FORGE is a Filipino founded and run NGO that operates on a principle of relationship-building with these young people and various stakeholders in the communities where they are exploited. The level of trust between the clients and staff is tangibly high, as different young people pull aside staff members throughout the afternoon o speak to them individually about things going on in their personal lives. FORGE works with the local transportation sector as well the families of these young people to prevent future exploitation, and in the morning when we visited a community where many of the group members are from, family members ran out of their homes to greet the FORGE staff. Many children are exploited through what is called “pesonet,” a free Internet service available in many neighborhoods where five minutes of online use can be purchased with just one peso, or five U.S. cents. Cyber pornography has become the norm in the past ten years and can even occur unknowingly in family homes with access to technology, and in part of the city we visited, adult photographers invite young women and men to photo shoots under the expectation that the clients will then engage in intercourse with them to receive their photos from the shoot. FORGE seeks to break the normality of these cycles through intervention at various levels, and one of the most incredible sights I have witnessed in my life was the way these young people were listened to at the FORGE center. Many come from homes with separated parents or physical, emotional or sexual abuse, and this space was clearly their own to feel validated, uplifted and loved.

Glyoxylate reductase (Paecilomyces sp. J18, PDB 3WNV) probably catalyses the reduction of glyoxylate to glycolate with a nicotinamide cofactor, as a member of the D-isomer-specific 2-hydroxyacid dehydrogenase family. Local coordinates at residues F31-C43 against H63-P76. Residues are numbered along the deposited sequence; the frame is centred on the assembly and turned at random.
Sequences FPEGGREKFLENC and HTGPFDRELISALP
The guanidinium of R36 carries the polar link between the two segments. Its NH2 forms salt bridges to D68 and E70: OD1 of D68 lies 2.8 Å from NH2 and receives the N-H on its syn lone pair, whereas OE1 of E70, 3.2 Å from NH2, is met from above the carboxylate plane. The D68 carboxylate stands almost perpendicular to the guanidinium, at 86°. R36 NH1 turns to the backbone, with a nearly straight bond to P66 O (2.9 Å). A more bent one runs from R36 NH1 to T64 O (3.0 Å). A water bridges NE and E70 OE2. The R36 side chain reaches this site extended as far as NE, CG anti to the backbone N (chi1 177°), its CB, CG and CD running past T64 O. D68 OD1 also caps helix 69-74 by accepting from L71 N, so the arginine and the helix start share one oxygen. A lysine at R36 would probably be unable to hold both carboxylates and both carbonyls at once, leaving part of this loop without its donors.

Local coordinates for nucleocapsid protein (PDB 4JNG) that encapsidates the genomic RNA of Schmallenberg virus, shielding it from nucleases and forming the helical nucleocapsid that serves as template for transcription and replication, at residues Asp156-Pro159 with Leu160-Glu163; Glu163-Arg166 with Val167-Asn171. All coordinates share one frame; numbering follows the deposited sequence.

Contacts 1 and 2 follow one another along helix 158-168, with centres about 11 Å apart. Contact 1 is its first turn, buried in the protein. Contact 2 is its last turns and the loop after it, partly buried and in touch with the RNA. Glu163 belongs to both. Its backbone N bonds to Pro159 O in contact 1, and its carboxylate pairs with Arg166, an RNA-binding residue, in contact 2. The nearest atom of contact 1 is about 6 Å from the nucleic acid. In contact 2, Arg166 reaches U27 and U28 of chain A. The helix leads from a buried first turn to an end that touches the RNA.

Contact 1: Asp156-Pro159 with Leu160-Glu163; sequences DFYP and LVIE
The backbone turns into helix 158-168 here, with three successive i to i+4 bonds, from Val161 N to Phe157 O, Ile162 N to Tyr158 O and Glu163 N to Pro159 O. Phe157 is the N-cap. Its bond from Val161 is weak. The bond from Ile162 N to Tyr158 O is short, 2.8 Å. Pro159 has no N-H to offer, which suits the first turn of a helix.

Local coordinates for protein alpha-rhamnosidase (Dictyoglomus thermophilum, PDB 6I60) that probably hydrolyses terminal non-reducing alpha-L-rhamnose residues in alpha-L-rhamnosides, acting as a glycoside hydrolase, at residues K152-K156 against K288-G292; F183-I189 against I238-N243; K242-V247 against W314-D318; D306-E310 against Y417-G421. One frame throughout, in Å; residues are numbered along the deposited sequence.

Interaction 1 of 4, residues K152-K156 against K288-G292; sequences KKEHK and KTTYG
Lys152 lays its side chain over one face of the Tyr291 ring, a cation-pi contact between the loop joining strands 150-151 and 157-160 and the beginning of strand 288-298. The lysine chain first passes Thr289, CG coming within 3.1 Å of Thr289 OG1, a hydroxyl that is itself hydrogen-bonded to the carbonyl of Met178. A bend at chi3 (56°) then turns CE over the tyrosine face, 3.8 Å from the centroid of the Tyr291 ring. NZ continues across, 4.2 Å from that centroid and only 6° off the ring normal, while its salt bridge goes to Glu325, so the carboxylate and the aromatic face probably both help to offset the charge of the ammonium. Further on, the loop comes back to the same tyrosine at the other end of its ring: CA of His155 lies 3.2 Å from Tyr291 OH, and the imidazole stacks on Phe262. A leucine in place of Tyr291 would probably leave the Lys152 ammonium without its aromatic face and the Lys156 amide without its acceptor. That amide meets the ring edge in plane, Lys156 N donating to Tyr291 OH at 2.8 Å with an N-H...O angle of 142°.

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Bullets explode into the air by the town center as a group of Filipino agricultural workers, arms linked in peaceful unity a second earlier, drop screaming to the ground. Their signs and flags in place of firearms fall beside them, yet the military’s machine guns and hand grenades continue to batter the crowd for several painful moments. This is an historical reenactment of the massacre of 21 farmers and fisher folk during a nonviolent assembly in the town of Escalante on Negros island in 1975. When sugar prices plummeted in the early 70s, farmers and fisherpeople came together to seek solutions for the poverty that was rapidly becoming their reality. Over 120 innocent people died from injuries from the massacre in hospitals and their homes afterward.